The build quality is an easy 4.5 stars for us. We’ve rarely had such well-built speakers for the price and are confident these will provide years of beautiful sound. One small thing we noticed during our photo shoot is that the wood finish can show marks easily. You’re going to want to be vigilant at keeping any hard touches away from the S350DBs’ casing.
We are typically big fans of what Edifier does with their designs; if you read the above sections, you know S350DBs are no exception and easily won our hearts. Regrettably, looks aren’t everything and the design for this 2.1 system has some flaws we must expose.
At the top of our naughty list are the short cables. These speakers are a fair size and boxy to boot and, while the Bluetooth connectivity option gives a good amount of flexibility in setup, the short cables connecting the satellites to the woofer are slightly limiting. You need to be very careful when dreaming up your setup, because where you want to put the satellites in relation to the sub might not be feasible with the t-rex arm connections. We would love to have seen the length of cables that even the budget model Creative A250s provided. But luckily, the quality of the S350DBs’ connections works towards making up for their lack of length.
Another issue for us was the controls. Granted, the side dials on the right satellite are great and allow you to up the treble, bass, and volume quickly. Our real issue stems from the control puck. People who came over and saw this thing all commented on how cool it was, at least once they found out what it was. While we agree that the control puck looks and feels extremely slick and is well-sized with lots of options, those options don’t include bass or treble controls. This made changing the sound profile on the go cumbersome and required us to get up off our couch. Additionally, using the puck to actually change what you can (volume and input) can be a herculean effort. The remote works like the old tv remotes of the 90s, which means that you have to have marksman aim and hope nothing stands between you and the unit when you pull the trigger. We’re talking infrared, nothing like the easy connection of the Edifier E25 Luna Eclipse HD. At times we were only a few feet away from our S350DBs and blasting the volume up to get nothing but frustrated. To top it off, the way the S350DBs’ puck is shaped means you naturally hold it with your index curled around the diameter to keep it secure while your thumb presses the buttons. The problem with this is that your index finger will inevitably block the signal.
While we like the physical design of the S350DBs puck controller much better than the Luna Eclipses’, the functionality of the S350DBs’ was lacking, and the technology felt outdated and unfulfilled. For this reason alone, we have to give our preference to the Kratos’ controller.
We were lucky enough to get our set of S350DBs direct from the distributor, but it was a repackaged model so those looking to experience the unboxing will have to head to YouTube.
What We Like
- The Edifier S35DBs have a gorgeous solid build.
- The sound of the S350DBs is incredible.
- A slew of connection options makes using the S350DBs simple.
What We Don’t
- The short physical connections were a pain.
- The S350DB has a frustrating controller that’s tough to use properly.
- This model has an easy-to-scratch finish, taking away from the aesthetic quality.
|Edifier S350DB||$299||70 Watts||3.5mm, RCA, Optical, B'tooth||85dB||Various (2.1)|
|H.K. SoundSticks III||$200||55 Watts||3.5mm, Bluetooth||Unknown||Various (2.1)|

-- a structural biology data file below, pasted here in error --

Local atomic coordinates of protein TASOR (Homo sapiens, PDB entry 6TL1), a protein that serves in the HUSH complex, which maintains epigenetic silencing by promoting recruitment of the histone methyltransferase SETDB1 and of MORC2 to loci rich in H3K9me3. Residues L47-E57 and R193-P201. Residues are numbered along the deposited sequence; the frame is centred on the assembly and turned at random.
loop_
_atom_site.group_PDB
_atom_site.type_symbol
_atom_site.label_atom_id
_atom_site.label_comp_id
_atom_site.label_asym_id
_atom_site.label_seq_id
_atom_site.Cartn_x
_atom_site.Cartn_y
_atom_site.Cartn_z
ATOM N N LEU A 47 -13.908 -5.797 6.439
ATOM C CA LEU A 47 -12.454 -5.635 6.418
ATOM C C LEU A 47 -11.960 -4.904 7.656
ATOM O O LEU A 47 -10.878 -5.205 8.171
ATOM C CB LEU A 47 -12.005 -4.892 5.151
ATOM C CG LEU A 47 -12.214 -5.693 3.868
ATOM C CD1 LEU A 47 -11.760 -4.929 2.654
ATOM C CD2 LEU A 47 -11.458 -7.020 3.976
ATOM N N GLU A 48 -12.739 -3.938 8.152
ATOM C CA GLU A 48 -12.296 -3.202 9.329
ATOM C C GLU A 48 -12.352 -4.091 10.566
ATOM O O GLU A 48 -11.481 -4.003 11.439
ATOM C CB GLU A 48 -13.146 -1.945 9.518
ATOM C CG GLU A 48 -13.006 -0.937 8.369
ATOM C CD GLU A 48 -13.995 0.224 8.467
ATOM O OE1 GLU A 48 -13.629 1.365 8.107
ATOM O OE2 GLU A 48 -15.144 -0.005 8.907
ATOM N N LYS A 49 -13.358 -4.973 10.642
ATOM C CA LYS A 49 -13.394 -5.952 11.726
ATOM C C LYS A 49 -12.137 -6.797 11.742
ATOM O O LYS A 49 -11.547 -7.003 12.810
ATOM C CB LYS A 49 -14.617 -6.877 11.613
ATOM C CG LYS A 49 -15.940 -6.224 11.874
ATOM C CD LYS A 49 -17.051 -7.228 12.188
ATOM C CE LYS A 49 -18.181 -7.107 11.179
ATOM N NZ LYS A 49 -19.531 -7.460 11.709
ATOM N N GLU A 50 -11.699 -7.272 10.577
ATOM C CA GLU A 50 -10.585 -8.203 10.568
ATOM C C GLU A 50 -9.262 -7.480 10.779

|Logitech G560||$200||120 Watts||3.5mm, USB, Bluetooth||97dB||Various (2.1)|
|Razer Nommo Pro||$500||Unknown||3.5mm, USB, Bluetooth, Opt.||Unknown||Various (2.1)|
|Edifier R1700BT||$150||66 Watts||RCA, Bluetooth||85dB||9.7" x 6" x 8"|
*Power figures are all listed as RMS
**Sens. = Sensitivity
We can’t sign off this review without comparing the Edifier S350DBs to our current favorite 2.1 setup, the Harmon Kardon Soundsticks II. While we don’t think the S350DBs quite managed to dethrone the Soundsticks, it was close and that says a lot. The look is almost impossible to compare because of how staggering the difference in aesthetic is. We love both and we’ll leave it up to you to decide which you prefer. One place that the Soundsticks have an actual edge is in the setup. The much smaller satellite speakers are easier to position and have longer cables making setup easier. The S350DBs definitely won us over with the mids and highs, but the Soundsticks have the best lows in the mid-priced 2.1 class. Both are well-built, but the controls on the S350DBs’ satellite are more flexible - it took us a while to even find where the volume controls were on the SoundSticks. If the S350DBs fixed up a few small flaws, we think they would win against the Soundsticks. But as it currently stands, the S350DBs fall just shy of the mark.
The Logitech G560s are an interesting challenger. The Logitechs win in the setup category for the same reasons the Soundsticks did, but the design is an easier comparison, because the Edifiers trounced the G560s. The G560s suffer from the same issue that most computer setups do: a light under-designed subwoofer. While the G560s are probably the choice for a more gamer-focused buyer, the Edifiers win out with their flexibility and expert handling of movies, shows, music, audiobooks and games.
A setup we felt the S350DB supplanted were the Razer Nommo Pros. The $200 difference is really working against the Razer Nomo Pros. We like the minimalist design of the Nomos, which look more like mics than speakers, but the classic elegance of the Edifiers was the clear winner for this category. When it came down to it, Razer had the software options to craft amazing sound, but the Edifiers couldn’t be beat in the mids and highs. The Nomos would win with their lows if more equaled better, but all things considered, the Edifiers have it over the Nomos hands down.
The final contender keeps the competition in the family. We wanted to see how the Edifier S350DBs held up against their brethren the Edifier R1700BT. Both of these Bluetooth beauties sport a boxy wood aesthetic, but the R1700BTs do it a bit better with their angled look. The R1700BTs also have a simpler and better controller that looks and feels worse, but is more functional. The spot where the S350DBs pulled way ahead was the most important: sound. Both produced excellent sound, but the S350DBs had our hearts with their utter balance and poise. Hands down, the S350DB earned our preference and are one of our new office favorites.